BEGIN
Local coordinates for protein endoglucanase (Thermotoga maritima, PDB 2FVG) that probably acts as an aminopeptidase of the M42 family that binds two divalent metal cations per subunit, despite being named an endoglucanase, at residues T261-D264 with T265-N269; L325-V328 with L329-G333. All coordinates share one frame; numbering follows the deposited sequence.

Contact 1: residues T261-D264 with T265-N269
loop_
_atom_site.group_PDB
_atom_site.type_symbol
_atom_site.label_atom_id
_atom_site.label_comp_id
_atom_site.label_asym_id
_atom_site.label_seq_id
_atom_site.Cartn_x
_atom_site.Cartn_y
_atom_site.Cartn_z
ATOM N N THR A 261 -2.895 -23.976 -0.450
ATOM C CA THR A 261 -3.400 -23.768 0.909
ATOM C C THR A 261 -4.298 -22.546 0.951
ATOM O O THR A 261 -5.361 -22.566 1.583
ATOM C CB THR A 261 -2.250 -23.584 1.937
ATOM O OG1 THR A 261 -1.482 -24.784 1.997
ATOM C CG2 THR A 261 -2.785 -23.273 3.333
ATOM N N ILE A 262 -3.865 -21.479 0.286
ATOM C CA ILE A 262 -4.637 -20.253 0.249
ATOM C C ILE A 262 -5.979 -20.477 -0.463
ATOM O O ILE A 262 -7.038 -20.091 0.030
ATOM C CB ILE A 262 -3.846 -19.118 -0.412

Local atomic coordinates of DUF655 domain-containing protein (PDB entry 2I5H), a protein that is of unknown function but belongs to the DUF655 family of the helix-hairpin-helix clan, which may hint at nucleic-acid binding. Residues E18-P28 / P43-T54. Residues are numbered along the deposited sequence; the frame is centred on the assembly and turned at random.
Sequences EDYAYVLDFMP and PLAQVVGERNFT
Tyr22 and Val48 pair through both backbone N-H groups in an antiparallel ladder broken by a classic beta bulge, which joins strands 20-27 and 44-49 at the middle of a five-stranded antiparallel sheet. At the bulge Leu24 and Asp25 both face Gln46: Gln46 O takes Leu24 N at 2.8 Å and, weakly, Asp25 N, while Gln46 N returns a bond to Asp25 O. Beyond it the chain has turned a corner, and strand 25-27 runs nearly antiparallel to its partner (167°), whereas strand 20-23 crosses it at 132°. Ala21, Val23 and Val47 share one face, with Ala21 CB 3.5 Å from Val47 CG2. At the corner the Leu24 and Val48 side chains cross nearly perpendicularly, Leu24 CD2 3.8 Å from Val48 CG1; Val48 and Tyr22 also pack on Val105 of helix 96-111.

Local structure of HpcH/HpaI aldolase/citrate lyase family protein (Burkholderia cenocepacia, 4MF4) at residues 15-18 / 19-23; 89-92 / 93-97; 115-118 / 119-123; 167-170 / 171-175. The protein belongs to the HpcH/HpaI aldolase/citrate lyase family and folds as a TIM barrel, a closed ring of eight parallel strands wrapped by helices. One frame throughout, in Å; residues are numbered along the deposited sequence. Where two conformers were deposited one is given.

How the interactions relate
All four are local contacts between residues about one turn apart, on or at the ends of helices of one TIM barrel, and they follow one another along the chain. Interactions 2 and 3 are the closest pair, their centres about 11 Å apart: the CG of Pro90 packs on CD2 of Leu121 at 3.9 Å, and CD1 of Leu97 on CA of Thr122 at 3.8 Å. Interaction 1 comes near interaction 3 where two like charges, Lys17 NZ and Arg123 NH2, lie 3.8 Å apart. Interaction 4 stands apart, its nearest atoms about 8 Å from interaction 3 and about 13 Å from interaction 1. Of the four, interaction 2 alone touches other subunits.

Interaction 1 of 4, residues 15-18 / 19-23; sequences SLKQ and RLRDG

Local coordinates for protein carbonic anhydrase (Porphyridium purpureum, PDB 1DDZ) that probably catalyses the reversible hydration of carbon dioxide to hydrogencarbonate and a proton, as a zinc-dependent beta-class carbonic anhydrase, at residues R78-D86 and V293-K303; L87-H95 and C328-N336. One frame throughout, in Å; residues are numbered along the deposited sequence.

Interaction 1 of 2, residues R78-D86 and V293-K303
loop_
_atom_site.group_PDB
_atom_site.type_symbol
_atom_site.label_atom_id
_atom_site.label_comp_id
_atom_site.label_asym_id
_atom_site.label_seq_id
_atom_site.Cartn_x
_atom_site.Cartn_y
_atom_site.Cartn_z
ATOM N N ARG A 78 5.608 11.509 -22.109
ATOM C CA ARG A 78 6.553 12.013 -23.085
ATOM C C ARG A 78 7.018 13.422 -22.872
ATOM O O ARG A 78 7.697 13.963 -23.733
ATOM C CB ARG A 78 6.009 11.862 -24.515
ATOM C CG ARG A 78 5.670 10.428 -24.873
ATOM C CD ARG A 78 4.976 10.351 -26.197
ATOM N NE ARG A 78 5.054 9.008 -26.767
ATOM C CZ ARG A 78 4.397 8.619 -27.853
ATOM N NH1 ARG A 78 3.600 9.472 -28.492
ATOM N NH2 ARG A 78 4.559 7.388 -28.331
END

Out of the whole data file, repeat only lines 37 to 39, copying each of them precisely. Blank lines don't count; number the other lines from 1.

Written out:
_atom_site.label_atom_id
_atom_site.label_comp_id
_atom_site.label_asym_id